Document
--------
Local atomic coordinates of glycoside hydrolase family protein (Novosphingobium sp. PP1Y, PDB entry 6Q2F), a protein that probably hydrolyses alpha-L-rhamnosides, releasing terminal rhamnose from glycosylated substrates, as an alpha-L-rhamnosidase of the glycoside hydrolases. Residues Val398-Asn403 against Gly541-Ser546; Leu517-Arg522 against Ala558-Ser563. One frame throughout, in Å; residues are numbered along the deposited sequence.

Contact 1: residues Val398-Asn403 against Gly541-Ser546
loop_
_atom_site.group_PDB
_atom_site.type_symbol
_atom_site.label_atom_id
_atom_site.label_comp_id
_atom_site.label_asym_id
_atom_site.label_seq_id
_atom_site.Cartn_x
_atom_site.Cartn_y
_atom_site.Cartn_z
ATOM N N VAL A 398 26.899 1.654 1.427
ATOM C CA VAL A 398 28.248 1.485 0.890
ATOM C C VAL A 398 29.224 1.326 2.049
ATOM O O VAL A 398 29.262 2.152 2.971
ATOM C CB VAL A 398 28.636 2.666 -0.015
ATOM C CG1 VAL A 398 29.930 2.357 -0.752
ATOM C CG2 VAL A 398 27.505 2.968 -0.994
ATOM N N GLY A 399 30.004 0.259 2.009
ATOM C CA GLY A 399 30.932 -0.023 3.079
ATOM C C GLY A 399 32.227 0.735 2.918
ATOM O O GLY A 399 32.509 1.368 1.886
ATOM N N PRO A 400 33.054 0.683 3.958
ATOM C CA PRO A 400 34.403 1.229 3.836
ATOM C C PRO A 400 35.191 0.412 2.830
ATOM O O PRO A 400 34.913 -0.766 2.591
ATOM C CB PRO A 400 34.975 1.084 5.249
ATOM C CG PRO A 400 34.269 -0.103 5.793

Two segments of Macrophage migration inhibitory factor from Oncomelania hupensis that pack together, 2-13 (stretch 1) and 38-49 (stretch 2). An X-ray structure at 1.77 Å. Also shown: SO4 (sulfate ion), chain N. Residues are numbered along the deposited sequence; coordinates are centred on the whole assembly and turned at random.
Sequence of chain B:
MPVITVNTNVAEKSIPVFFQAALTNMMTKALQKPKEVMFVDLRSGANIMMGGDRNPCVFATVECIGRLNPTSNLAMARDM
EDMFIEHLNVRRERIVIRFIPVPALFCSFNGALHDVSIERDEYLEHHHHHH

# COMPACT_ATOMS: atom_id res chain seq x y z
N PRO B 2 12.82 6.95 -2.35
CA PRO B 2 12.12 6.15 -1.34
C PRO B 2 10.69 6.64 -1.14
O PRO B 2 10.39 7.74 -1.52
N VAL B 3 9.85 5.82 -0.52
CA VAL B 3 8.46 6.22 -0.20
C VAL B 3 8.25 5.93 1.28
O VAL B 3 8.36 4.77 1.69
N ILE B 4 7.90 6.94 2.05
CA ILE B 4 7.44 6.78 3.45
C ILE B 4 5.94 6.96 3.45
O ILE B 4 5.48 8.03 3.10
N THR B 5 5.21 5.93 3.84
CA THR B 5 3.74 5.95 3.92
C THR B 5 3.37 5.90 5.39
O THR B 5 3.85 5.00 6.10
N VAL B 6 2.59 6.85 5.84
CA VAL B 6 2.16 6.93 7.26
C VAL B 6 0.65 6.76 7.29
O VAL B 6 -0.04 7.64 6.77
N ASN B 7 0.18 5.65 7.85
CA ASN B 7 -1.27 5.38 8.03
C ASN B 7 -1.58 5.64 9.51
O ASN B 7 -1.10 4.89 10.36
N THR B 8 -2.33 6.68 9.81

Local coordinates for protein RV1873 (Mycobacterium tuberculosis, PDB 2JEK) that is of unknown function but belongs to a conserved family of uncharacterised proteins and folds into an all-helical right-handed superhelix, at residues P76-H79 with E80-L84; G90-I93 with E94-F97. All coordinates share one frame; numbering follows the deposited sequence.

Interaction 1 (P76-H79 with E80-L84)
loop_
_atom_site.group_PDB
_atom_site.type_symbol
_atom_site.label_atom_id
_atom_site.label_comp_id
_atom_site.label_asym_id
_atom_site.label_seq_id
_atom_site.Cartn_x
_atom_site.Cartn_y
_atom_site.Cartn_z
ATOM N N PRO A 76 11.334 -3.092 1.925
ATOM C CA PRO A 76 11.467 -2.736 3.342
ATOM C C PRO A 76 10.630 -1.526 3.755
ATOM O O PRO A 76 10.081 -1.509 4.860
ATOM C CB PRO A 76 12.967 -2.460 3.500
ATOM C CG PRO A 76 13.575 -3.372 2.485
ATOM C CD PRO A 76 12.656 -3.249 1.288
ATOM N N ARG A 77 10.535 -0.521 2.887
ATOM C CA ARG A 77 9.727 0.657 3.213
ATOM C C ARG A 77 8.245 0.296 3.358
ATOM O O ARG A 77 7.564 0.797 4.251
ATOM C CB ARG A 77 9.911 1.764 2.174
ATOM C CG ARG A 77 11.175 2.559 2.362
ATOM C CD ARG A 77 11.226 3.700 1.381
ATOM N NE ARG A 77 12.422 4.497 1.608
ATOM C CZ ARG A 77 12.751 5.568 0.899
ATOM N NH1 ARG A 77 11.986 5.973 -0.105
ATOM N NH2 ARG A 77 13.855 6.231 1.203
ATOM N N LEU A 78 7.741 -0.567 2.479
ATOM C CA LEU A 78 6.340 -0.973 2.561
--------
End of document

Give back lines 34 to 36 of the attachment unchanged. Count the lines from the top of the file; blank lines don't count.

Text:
# COMPACT_ATOMS: atom_id res chain seq x y z
N PRO B 2 12.82 6.95 -2.35
CA PRO B 2 12.12 6.15 -1.34